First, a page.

This document has presented a number of ERB practices used in various agencies.  Many agency ERBs engage in the entire spectrum while others limit themselves.  Involvement in the broader set of issues allows for a strategic management of the agency’s executive corps and the feeder group of employees preparing to move into the executive ranks.  OPM encourages each agency head and ERB to consider these options and thoughtfully assess the extent to which ERBs should be involved in executive resources management.  To help agencies develop their ERB Charters, we have provided the following template.  If you have any questions or would like assistance, please contact OPM’s Executive Resources Policy staff or Ana Mazzi, Deputy Associate Director, at 202-606-8046.


Executive Resources Board Charter



Provide an overview of your agency’s Executive Resources Board (ERB).  The introduction could include the following:

Purpose and scope of the ERB
Primary role(s) of the ERB
Goals of the ERB


List the members in your agency’s ERB.  Include each member’s position title, length of appointment, and roles and responsibilities.  Identify whether ERB members are voting or non-voting members.  Membership on an ERB could include the following:

ERB Chair
Alternate Chair in the absence of the Chair
Voting members
ERB Secretary
Ex Officio members


Identify and describe your agency’s ERB functions and responsibilities.  Include ERB functions and responsibilities required in the following laws and regulations:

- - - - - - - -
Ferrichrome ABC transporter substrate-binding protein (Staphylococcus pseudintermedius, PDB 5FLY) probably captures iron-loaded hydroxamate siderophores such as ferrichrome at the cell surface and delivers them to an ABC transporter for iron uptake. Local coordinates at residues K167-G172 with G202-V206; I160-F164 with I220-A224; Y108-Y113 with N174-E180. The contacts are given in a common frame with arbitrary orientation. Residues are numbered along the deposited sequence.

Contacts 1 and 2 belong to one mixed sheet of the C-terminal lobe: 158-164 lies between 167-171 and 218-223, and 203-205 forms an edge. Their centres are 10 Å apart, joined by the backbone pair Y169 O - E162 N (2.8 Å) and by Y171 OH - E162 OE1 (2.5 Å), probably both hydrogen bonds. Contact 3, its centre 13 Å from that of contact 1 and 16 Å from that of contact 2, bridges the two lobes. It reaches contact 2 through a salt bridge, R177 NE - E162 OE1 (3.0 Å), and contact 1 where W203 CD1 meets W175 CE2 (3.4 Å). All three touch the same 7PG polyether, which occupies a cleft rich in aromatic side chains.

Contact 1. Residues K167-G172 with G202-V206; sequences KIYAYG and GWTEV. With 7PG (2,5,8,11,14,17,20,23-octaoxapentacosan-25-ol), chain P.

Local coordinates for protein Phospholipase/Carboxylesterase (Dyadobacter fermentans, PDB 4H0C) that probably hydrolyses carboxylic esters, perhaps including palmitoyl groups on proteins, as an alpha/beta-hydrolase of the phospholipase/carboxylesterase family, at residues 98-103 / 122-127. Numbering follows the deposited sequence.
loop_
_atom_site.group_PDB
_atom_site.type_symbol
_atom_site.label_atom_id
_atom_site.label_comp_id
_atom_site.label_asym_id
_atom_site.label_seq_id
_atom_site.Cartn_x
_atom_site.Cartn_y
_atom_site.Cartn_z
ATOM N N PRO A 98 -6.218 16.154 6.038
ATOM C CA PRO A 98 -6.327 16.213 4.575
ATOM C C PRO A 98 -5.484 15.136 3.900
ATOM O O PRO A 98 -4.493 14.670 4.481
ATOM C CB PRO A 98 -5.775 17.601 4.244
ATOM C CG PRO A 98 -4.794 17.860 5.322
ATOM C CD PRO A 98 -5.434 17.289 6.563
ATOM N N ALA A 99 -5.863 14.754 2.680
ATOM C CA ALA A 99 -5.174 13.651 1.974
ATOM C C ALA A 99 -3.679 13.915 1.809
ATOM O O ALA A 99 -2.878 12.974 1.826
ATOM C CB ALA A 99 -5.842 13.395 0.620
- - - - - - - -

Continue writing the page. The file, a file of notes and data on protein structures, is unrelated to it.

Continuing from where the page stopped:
Conduct merit staffing process for career appointments in SES (5 U.S.C. 3393(b))
Approve individual development plans of candidates participating in your agency’s SES CDP (5 CFR 412.104(d))
Oversee development and certification of Presidential Management Fellows (5 CFR 362.204)

Include other functions and responsibilities delegated by the head of the agency.  These functions and responsibilities could include the following:

Allocation and Position Management
Additional responsibilities for SES CDP

Controlling of selection of candidates
Evaluating candidate’s performance during the program
Serving as mentors
Acting as class sponsor

Executive Development
Executive Performance Management (in coordination with your agency’s PRB)


Determine how often the ERB will meet.  This section should determine how meeting dates and times will be agreed upon as well as the location of these meetings (e.g. face-to-face, virtually).  Identify who will be responsible for notifying ERB members of meetings.

Describe the activities needed to occur before the meeting.  For example, if documents are to be reviewed before a scheduled meeting, ERB members would need to have these documents five days before the scheduled meeting to allow ERB members time to review the documents.     


State the duration and expiration date of this charter if your agency ERB decides to include an expiration date.   


Identify individual(s) authorized to approve the ERB Charter.  The approval line(s) should include a signature and date.